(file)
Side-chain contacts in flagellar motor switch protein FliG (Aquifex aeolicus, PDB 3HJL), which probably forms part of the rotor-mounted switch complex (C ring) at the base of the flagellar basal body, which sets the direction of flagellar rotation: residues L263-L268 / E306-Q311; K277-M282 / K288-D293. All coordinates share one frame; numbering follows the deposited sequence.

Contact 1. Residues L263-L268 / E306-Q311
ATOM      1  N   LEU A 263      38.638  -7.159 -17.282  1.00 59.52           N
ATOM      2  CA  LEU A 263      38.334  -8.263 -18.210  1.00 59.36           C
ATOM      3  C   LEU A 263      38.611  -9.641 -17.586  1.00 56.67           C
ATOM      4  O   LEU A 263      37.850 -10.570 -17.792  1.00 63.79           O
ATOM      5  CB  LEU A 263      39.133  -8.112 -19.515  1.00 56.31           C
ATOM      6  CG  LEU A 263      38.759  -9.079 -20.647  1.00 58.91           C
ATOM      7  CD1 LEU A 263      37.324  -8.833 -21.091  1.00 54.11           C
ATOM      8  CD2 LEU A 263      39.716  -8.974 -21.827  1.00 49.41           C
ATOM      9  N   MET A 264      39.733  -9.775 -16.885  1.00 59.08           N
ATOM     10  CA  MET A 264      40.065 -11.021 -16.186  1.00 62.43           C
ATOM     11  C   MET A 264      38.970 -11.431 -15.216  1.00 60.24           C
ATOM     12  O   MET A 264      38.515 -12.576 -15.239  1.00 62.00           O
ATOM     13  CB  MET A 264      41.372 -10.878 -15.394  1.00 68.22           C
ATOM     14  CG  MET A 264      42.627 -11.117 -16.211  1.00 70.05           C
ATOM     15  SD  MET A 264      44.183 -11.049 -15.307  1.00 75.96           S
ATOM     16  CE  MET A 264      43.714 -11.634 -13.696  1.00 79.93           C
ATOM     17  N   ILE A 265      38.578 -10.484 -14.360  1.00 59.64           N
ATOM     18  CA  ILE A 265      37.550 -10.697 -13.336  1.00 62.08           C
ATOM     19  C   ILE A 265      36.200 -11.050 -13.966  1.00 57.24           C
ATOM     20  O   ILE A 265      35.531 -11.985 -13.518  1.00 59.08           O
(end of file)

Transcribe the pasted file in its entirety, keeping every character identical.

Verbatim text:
Side-chain contacts in flagellar motor switch protein FliG (Aquifex aeolicus, PDB 3HJL), which probably forms part of the rotor-mounted switch complex (C ring) at the base of the flagellar basal body, which sets the direction of flagellar rotation: residues L263-L268 / E306-Q311; K277-M282 / K288-D293. All coordinates share one frame; numbering follows the deposited sequence.

Contact 1. Residues L263-L268 / E306-Q311
ATOM      1  N   LEU A 263      38.638  -7.159 -17.282  1.00 59.52           N
ATOM      2  CA  LEU A 263      38.334  -8.263 -18.210  1.00 59.36           C
ATOM      3  C   LEU A 263      38.611  -9.641 -17.586  1.00 56.67           C
ATOM      4  O   LEU A 263      37.850 -10.570 -17.792  1.00 63.79           O
ATOM      5  CB  LEU A 263      39.133  -8.112 -19.515  1.00 56.31           C
ATOM      6  CG  LEU A 263      38.759  -9.079 -20.647  1.00 58.91           C
ATOM      7  CD1 LEU A 263      37.324  -8.833 -21.091  1.00 54.11           C
ATOM      8  CD2 LEU A 263      39.716  -8.974 -21.827  1.00 49.41           C
ATOM      9  N   MET A 264      39.733  -9.775 -16.885  1.00 59.08           N
ATOM     10  CA  MET A 264      40.065 -11.021 -16.186  1.00 62.43           C
ATOM     11  C   MET A 264      38.970 -11.431 -15.216  1.00 60.24           C
ATOM     12  O   MET A 264      38.515 -12.576 -15.239  1.00 62.00           O
ATOM     13  CB  MET A 264      41.372 -10.878 -15.394  1.00 68.22           C
ATOM     14  CG  MET A 264      42.627 -11.117 -16.211  1.00 70.05           C
ATOM     15  SD  MET A 264      44.183 -11.049 -15.307  1.00 75.96           S
ATOM     16  CE  MET A 264      43.714 -11.634 -13.696  1.00 79.93           C
ATOM     17  N   ILE A 265      38.578 -10.484 -14.360  1.00 59.64           N
ATOM     18  CA  ILE A 265      37.550 -10.697 -13.336  1.00 62.08           C
ATOM     19  C   ILE A 265      36.200 -11.050 -13.966  1.00 57.24           C
ATOM     20  O   ILE A 265      35.531 -11.985 -13.518  1.00 59.08           O